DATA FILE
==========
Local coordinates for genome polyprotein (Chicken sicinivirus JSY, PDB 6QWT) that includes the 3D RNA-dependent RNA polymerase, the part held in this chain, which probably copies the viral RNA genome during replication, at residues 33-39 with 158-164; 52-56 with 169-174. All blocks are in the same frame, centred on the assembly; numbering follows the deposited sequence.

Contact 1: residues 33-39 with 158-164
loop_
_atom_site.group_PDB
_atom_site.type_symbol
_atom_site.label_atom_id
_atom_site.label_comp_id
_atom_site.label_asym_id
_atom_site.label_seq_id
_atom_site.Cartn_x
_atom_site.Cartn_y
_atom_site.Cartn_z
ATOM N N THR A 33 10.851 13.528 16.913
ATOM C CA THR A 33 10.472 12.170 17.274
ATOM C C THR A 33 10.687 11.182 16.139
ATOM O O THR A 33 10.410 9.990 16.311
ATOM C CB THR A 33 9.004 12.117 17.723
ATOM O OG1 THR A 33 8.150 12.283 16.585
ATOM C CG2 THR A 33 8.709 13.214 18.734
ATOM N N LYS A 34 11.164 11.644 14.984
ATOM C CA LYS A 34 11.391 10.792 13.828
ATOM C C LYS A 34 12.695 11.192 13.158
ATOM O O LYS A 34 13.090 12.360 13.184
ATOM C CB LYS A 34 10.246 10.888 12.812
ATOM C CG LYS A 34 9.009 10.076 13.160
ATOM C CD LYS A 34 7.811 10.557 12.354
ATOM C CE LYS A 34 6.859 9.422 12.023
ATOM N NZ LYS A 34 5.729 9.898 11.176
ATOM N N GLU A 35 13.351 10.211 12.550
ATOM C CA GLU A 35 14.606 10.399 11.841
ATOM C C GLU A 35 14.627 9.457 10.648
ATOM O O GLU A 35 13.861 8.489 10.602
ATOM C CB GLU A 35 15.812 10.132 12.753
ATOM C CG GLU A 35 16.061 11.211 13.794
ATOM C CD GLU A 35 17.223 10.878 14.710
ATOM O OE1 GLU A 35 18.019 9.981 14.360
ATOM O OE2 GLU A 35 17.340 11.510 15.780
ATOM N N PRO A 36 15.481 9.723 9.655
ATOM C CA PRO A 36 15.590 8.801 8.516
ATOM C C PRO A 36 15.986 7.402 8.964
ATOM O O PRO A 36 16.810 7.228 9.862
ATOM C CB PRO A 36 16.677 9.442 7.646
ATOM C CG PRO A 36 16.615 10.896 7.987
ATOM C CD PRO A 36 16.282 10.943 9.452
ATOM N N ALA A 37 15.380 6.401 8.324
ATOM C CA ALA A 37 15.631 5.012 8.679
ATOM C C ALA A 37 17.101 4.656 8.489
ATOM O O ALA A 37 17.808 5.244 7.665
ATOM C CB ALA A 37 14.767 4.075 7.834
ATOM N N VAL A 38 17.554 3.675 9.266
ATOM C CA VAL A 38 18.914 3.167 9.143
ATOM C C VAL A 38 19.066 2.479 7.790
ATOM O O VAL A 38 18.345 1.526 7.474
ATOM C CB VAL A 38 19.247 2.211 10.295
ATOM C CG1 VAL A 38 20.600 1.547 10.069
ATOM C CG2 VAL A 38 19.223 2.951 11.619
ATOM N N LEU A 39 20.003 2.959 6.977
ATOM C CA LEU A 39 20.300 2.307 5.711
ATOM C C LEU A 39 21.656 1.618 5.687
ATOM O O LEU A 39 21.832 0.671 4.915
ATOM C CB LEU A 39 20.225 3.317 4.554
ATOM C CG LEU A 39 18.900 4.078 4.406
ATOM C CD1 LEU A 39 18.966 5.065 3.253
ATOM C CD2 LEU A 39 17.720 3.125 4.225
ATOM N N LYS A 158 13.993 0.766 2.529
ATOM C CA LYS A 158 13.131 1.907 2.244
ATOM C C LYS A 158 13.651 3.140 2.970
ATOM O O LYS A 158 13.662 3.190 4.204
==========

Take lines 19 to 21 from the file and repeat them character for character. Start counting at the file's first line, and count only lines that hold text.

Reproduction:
ATOM C CG2 THR A 33 8.709 13.214 18.734
ATOM N N LYS A 34 11.164 11.644 14.984
ATOM C CA LYS A 34 11.391 10.792 13.828